Which is to say, the news is unsurprising that Eli and Edythe Broad will indeed erect a self-funded building with endowment (price tag: upward of $300 million), featuring 50,000-square-feet of exhibition galleries to display rotating installations selected from their 2,000-piece contemporary art collection. But the plan is not the portent of major shifts in American cultural history that some seem determined to make it.
The first was an undertaking by Daniel Wadsworth — son of one of the richest men in Connecticut, a seaman who made his first fortune in the West India trade and his second from supplying goods (socks, pork, tin kettles) to the Continental Army. In Hartford in 1842, the Wadsworth heir opened America's first art museum to show his collection.
Wadsworth's huge wealth was partly accumulated by the toil of tiny fingers. The same year his art museum opened, child labor laws went radical: Kids younger than 12 were limited to10-hour workdays. As with most single-collector museums ever since, virtually every American "billionaire ego-seum" cited by Forbes — Broad, Alice Walton's Crystal Bridges Museum of American Art now being built in Arkansas, the Fisher Collection soon to be attached to the San Francisco Museum of Modern Art — follows in the wake of a ravenous period in which a larger social philosophy of "greed is good" takes hold.
Hollywood culturally framed that sentiment in the 1987 movie "Wall Street." The 1981 Reagan tax cuts launched today's private museum developments, expanded by the 2001 and 2003 Bush tax cuts. ("Wall Street" gets its Bush-era sequel, "Money Never Sleeps," in September.) The fuel for private museums is almost always skyrocketing wealth mixed with favorable tax policy.
That's why few private art museums were established during the huge expansion in the American economy that occurred between 1950 and 1970. Then, the gross domestic product was growing around 3.4% annually, but the top marginal income tax rate paid by the wealthiest Americans ranged between 91% and 70%.
By 2009, growth in the GDP had slowed to one-quarter of 1% while the top tax rate had plummeted to 35%. Regardless of philanthropic motive, the Broad Collection — like the Huntington, the Frick and most of the other great private art institutions before it — is also Gilded Age residue.
The bigger question now is: What will the Broad Collection do? Certainly it will continue to function as a lending source for other museums, as it has done from its small, private Santa Monica facility since 1984. But now that it's going public, I have two more suggestions — one likely, the other perhaps less so.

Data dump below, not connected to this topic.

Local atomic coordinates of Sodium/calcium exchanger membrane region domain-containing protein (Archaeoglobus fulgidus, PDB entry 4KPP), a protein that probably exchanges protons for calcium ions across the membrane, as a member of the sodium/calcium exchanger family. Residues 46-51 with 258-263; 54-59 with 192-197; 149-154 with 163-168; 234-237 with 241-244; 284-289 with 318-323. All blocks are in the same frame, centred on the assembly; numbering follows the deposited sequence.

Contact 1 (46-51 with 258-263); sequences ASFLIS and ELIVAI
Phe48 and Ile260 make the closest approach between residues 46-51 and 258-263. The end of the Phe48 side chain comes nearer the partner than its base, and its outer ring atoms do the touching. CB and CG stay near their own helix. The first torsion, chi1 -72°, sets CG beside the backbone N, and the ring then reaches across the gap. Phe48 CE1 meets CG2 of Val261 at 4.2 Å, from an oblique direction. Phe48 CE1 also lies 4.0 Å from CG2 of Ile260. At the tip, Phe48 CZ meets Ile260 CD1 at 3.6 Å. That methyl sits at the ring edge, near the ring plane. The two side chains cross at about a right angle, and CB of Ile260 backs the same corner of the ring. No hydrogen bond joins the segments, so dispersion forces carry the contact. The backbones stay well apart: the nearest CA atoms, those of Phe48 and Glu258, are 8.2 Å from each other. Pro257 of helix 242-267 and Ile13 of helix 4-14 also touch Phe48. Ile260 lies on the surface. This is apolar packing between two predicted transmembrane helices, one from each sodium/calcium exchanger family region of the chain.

The likely option is vigorous collaboration with the Museum of Contemporary Art, located diagonally across Grand Avenue from the new facility's planned site and already heavily influenced by Eli Broad. (His perceptive curator, Joanne Heyler, also got her start there as an intern.) The Broad Collection will have twice MOCA's exhibition space, and aspects of their two collections fit together well.
Take American Pop art. Its full arc from the 1950s to about 1973 could be told through an astounding installation of work by its primary artists: Jasper Johns, Roy Lichtenstein, Claes Oldenburg, Robert Rauschenberg, James Rosenquist and Edward Ruscha. Together the two collections hold almost 90 of their paintings, sculptures and photographs — many of them major — plus a large number of prints and drawings.
Add excellent works by secondary figures, and the most complete, powerful American Pop art presentation in any public venue could be on view. Given its '60s emphasis, it would also correspond to L.A.'s first blush as an international center for new art.
The second suggestion? As a model for the new Broad, look to Houston's Menil Collection.
The Menil may be the nation's most universally admired single-collector art museum. Partly that's because of a great collection. Mostly, though, the sensibility of the place is distinctive, beautifully embodying the humanist principles of its founders.
As the late John de Menil explained it, "Art: Take it off its marble pedestal and show it as a daily companion, refreshing, human and rich: witness of its time and prophet of times to come."
A daily companion. The Menil, purposely built in a residential neighborhood, deftly merges a public edifice with a domestic environment. Arrive at the entrance and neither bombast nor institutional indifference nor hustle-and-bustle greets you.
Admission is free. A woman behind the front desk smiles and says hello. You can linger in naturally lighted rooms, many with a garden atrium and seating. The gracious atmosphere is serious but relaxed.
Can "art as a daily companion" function in a downtown L.A. environment? Frank Gehry, architect of Disney Concert Hall next door to the planned Broad Collection site, wanted his magnificent building to be "a living room for the city" — his words for a daily companion. Design changes prevented that, but there's no reason it can't happen next door, if that's what the clients and their architects set out to achieve.
Ironically, the Menil was designed by Renzo Piano, the architect whose recent Broad Contemporary building at the Los Angeles County Museum of Art is a disappointment. At the Menil he found forms to embody the collectors' philosophy (unhappy thought: maybe that's also what happened at LACMA). New York architects Diller Scofidio + Renfro are now on a fast-track to unveil Grand Avenue designs for the Broad Collection in the fall. Let's hope they and their new client spend a lot of time in Houston between now and then.